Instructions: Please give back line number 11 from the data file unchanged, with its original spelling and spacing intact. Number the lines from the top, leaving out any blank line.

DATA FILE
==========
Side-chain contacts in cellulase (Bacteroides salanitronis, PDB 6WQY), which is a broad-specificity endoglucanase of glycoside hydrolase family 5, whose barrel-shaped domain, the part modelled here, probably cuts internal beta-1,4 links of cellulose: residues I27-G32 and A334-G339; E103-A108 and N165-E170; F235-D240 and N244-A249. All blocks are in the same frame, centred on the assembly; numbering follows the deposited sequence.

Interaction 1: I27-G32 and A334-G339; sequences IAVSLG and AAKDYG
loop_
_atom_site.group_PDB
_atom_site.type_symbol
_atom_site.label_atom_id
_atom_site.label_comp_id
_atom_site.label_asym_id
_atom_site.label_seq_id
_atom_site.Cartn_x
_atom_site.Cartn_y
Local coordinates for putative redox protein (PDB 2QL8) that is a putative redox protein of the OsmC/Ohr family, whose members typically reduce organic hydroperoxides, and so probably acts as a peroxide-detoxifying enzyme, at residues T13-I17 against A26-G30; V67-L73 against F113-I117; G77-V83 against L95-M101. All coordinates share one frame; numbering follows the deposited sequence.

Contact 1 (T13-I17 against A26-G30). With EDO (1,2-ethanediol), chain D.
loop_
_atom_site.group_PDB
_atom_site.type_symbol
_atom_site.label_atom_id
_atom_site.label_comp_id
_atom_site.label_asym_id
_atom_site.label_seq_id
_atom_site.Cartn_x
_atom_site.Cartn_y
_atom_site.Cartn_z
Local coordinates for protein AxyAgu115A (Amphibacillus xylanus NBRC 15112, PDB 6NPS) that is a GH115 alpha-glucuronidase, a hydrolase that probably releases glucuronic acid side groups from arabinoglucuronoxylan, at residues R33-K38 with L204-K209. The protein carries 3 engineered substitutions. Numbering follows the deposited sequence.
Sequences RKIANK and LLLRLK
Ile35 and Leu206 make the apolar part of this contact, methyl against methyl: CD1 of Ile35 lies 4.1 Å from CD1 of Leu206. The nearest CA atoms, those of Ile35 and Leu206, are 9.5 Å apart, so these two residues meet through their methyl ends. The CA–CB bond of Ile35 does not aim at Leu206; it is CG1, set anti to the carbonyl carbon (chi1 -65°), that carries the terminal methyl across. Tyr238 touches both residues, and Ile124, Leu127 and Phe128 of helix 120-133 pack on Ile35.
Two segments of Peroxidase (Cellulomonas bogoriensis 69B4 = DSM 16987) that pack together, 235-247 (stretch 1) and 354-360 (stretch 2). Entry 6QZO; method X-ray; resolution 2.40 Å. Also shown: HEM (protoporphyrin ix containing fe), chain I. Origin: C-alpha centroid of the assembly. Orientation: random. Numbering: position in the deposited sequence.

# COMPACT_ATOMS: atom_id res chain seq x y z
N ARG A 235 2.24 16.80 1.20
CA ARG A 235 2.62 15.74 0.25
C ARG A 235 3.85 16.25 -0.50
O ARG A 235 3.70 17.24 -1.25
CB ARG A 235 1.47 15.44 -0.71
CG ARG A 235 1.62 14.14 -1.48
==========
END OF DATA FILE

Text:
_atom_site.Cartn_y